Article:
Differences between DK, classical crush, and PS
Studies comparing a complex versus a simple approach for bifurcation lesions have studied different 2-stent techniques (2,12,14–16). Of these techniques, classical crush was extensively accepted at its early stage. The performance of FKBI is a crucial step in reducing restenosis, ST, and MACE (17–19). The quality of FKBI should not be ignored when crush stenting was used. Conceptually, classical crush with 2-step kissing is easily confused with DK crush. The former method introduces the first kissing inflation by the MV balloon and side stent without rewiring the SB, resulting in no real difference from the original crush. DK crush, focusing on the performance and quality of each kissing inflation using a noncompliant balloon in the SB, was associated with a significant reduction of TVR in the MV and SB (19,20).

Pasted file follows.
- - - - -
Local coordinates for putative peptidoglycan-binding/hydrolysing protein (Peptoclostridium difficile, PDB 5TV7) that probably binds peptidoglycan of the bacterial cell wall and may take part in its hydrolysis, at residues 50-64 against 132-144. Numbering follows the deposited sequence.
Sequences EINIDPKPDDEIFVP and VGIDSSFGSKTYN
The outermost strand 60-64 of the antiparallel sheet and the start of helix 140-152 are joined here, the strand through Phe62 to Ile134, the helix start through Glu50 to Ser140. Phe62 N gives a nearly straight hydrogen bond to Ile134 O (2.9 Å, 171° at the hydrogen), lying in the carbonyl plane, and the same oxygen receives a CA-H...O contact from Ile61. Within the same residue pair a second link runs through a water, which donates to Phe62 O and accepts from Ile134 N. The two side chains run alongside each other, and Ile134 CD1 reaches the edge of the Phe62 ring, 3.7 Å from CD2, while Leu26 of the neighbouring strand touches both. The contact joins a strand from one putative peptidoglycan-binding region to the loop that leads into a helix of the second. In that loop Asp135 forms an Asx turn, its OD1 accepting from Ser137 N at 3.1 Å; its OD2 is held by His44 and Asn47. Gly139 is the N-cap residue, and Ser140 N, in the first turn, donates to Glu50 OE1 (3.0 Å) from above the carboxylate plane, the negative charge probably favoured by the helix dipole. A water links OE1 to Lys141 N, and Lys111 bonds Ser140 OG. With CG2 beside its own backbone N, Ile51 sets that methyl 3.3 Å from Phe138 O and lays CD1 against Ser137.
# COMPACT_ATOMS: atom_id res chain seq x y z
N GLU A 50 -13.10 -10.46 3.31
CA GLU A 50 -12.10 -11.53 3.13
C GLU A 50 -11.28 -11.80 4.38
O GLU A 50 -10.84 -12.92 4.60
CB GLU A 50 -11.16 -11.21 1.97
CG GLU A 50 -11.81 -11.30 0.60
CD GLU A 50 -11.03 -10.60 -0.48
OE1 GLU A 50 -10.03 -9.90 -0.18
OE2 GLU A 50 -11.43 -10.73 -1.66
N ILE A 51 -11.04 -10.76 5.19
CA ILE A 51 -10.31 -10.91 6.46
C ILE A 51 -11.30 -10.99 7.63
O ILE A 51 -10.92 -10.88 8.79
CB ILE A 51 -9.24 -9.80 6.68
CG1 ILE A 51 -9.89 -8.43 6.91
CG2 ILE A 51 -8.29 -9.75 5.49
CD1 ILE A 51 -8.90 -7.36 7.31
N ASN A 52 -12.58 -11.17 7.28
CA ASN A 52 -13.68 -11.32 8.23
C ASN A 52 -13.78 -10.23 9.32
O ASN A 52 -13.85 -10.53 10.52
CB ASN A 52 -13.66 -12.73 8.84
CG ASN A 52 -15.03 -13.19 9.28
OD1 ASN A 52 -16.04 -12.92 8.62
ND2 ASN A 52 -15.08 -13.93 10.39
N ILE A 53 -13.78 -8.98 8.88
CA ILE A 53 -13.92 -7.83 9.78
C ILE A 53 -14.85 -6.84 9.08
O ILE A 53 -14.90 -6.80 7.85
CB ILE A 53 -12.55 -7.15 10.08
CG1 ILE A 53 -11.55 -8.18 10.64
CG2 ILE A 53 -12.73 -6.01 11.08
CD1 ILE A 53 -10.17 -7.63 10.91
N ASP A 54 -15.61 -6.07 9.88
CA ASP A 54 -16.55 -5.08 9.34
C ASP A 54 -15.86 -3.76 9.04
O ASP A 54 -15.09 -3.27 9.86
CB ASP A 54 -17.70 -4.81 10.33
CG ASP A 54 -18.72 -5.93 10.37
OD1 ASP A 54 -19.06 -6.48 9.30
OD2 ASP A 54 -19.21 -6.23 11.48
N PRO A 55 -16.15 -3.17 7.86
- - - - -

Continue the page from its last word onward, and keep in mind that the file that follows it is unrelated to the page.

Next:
On the other hand, the routine use of FKBI after the 1-stent technique for simple bifurcations would not carry any advantage over that without FKBI (21), but without functional assessment (22). The present study reported a 2.6-fold increase of ISR in MV by PS, which might reflect the importance of the quality of FKBI even after the 1-stent technique.
Comparison of safety end points
The 2-stent technique seems also to have a detrimental impact on the occurrence of ST (1,4,10,23), varying from 0.2% to 4.5%. However, the presence of procedural SB occlusion in the PS group in the DKCRUSH-II and CACTUS studies indicated that a jailed wire in the SB could not improve the procedural safety in bigger SB with a heavy plaque burden.
The clinical implication of the present study is that DK crush stenting would be superior to PS for complex/high-risk bifurcation lesions.